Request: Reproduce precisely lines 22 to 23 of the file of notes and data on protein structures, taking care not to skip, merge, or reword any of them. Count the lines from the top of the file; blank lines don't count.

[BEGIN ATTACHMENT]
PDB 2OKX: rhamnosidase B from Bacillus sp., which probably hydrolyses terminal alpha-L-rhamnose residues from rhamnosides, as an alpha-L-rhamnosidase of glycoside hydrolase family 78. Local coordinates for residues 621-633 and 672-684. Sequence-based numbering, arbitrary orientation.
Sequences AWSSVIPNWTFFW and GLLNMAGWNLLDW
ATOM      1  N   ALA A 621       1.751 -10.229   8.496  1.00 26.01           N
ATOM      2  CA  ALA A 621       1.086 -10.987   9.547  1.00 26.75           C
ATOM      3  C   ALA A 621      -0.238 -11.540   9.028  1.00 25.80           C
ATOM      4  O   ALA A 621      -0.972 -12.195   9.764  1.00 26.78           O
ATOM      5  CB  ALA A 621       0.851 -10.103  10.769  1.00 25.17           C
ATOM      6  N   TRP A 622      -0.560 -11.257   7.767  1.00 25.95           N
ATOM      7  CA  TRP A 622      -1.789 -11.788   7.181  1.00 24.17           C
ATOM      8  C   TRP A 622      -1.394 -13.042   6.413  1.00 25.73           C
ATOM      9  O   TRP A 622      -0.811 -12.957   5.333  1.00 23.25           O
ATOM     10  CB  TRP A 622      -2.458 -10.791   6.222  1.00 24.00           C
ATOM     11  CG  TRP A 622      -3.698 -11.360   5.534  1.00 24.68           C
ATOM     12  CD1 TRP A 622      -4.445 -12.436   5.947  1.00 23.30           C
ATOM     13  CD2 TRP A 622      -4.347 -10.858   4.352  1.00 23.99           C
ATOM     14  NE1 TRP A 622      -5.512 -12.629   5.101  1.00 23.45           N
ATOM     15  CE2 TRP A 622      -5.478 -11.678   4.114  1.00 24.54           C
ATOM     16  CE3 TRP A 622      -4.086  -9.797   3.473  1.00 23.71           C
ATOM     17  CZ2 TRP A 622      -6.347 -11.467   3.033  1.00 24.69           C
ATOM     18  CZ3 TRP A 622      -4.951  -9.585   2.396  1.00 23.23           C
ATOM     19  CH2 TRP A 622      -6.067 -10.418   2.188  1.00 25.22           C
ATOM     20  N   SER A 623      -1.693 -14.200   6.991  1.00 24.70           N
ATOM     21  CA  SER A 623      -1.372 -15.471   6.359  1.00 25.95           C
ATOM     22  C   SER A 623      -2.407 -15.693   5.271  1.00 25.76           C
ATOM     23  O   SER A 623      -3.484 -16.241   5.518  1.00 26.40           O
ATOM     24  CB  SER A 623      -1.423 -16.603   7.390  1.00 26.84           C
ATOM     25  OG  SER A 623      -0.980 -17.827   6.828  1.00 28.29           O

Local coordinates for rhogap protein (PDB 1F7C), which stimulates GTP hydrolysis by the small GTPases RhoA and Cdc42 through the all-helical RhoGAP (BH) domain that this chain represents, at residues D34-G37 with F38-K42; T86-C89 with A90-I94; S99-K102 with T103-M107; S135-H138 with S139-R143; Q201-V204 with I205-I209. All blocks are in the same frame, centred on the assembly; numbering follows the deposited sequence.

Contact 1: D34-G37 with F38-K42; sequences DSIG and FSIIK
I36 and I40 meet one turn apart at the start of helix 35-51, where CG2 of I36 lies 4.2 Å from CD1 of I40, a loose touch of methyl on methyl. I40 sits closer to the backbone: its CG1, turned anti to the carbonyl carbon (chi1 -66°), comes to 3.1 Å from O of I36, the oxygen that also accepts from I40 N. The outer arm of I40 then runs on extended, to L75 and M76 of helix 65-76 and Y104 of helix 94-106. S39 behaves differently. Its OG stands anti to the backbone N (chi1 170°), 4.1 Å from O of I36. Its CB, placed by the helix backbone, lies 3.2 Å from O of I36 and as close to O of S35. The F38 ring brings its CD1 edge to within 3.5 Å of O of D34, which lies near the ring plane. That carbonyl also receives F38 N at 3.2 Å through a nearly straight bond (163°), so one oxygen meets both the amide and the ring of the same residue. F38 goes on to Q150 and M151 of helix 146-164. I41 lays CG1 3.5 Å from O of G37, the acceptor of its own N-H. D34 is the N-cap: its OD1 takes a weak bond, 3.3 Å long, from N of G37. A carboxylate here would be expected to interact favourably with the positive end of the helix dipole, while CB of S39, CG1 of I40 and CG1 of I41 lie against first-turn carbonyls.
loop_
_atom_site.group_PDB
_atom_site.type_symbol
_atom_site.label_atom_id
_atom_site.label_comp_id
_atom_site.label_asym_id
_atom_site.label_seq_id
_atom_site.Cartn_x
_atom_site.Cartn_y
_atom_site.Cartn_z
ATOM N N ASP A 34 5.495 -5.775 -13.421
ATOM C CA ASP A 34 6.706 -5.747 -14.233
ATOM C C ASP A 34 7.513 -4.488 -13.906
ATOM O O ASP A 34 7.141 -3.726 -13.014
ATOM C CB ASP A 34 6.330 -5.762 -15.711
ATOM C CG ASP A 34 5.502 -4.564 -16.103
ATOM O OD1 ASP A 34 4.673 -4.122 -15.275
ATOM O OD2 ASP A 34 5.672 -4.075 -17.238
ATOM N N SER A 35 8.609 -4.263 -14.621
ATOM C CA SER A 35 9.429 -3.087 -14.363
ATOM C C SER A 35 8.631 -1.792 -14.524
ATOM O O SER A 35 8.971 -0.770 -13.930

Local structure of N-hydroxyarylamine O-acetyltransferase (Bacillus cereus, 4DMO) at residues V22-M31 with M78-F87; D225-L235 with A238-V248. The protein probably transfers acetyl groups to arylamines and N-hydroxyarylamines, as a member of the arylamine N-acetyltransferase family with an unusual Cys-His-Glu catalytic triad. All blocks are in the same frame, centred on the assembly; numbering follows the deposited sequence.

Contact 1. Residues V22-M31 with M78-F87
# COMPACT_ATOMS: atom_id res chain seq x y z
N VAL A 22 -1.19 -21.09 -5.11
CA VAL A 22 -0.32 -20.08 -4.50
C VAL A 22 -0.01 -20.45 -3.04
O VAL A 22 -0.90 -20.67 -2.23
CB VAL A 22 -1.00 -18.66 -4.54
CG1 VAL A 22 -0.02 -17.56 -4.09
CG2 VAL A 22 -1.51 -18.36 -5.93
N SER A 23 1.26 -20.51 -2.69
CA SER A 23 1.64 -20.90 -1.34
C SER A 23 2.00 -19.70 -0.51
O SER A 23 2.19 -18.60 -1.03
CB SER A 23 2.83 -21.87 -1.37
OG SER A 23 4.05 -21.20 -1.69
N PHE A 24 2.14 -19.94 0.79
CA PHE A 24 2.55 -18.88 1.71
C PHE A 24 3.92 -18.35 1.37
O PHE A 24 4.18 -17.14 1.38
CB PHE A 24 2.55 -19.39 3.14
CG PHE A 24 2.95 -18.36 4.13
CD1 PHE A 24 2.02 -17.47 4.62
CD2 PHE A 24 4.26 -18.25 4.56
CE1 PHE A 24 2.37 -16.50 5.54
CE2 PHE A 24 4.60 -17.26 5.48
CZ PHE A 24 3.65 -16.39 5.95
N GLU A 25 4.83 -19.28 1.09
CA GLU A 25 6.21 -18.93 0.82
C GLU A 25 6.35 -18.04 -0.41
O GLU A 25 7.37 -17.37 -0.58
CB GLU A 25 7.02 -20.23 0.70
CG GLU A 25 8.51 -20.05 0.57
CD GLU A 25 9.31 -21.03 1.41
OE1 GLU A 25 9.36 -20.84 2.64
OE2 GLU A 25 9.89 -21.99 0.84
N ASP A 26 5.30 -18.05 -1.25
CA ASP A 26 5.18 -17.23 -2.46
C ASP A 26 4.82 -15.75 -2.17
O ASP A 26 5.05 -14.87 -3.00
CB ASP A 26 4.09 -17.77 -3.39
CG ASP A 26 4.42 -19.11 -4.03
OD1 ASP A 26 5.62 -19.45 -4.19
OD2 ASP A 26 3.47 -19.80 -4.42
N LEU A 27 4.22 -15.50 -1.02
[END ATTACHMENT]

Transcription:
ATOM     20  N   SER A 623      -1.693 -14.200   6.991  1.00 24.70           N
ATOM     21  CA  SER A 623      -1.372 -15.471   6.359  1.00 25.95           C